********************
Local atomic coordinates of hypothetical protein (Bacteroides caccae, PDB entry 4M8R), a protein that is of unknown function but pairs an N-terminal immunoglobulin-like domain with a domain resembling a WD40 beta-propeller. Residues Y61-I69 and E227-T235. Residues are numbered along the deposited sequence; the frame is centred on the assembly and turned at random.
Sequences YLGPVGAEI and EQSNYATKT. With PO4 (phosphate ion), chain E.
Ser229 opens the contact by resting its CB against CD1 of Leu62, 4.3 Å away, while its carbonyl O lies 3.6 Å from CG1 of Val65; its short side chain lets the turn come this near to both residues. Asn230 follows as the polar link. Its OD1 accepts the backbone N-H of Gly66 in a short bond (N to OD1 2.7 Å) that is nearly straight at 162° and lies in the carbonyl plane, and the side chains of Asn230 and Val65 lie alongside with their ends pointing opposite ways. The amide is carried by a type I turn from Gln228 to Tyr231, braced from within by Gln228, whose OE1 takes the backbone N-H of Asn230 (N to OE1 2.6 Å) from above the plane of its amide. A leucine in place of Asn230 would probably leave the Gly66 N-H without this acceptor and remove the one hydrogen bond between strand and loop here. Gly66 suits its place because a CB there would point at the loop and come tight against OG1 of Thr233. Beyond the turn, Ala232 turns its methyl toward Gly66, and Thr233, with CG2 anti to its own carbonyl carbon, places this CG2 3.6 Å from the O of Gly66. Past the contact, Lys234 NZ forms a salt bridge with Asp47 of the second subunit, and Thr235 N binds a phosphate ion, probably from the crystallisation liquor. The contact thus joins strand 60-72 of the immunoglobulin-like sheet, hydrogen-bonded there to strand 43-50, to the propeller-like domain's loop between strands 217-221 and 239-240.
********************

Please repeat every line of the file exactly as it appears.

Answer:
Local atomic coordinates of hypothetical protein (Bacteroides caccae, PDB entry 4M8R), a protein that is of unknown function but pairs an N-terminal immunoglobulin-like domain with a domain resembling a WD40 beta-propeller. Residues Y61-I69 and E227-T235. Residues are numbered along the deposited sequence; the frame is centred on the assembly and turned at random.
Sequences YLGPVGAEI and EQSNYATKT. With PO4 (phosphate ion), chain E.
Ser229 opens the contact by resting its CB against CD1 of Leu62, 4.3 Å away, while its carbonyl O lies 3.6 Å from CG1 of Val65; its short side chain lets the turn come this near to both residues. Asn230 follows as the polar link. Its OD1 accepts the backbone N-H of Gly66 in a short bond (N to OD1 2.7 Å) that is nearly straight at 162° and lies in the carbonyl plane, and the side chains of Asn230 and Val65 lie alongside with their ends pointing opposite ways. The amide is carried by a type I turn from Gln228 to Tyr231, braced from within by Gln228, whose OE1 takes the backbone N-H of Asn230 (N to OE1 2.6 Å) from above the plane of its amide. A leucine in place of Asn230 would probably leave the Gly66 N-H without this acceptor and remove the one hydrogen bond between strand and loop here. Gly66 suits its place because a CB there would point at the loop and come tight against OG1 of Thr233. Beyond the turn, Ala232 turns its methyl toward Gly66, and Thr233, with CG2 anti to its own carbonyl carbon, places this CG2 3.6 Å from the O of Gly66. Past the contact, Lys234 NZ forms a salt bridge with Asp47 of the second subunit, and Thr235 N binds a phosphate ion, probably from the crystallisation liquor. The contact thus joins strand 60-72 of the immunoglobulin-like sheet, hydrogen-bonded there to strand 43-50, to the propeller-like domain's loop between strands 217-221 and 239-240.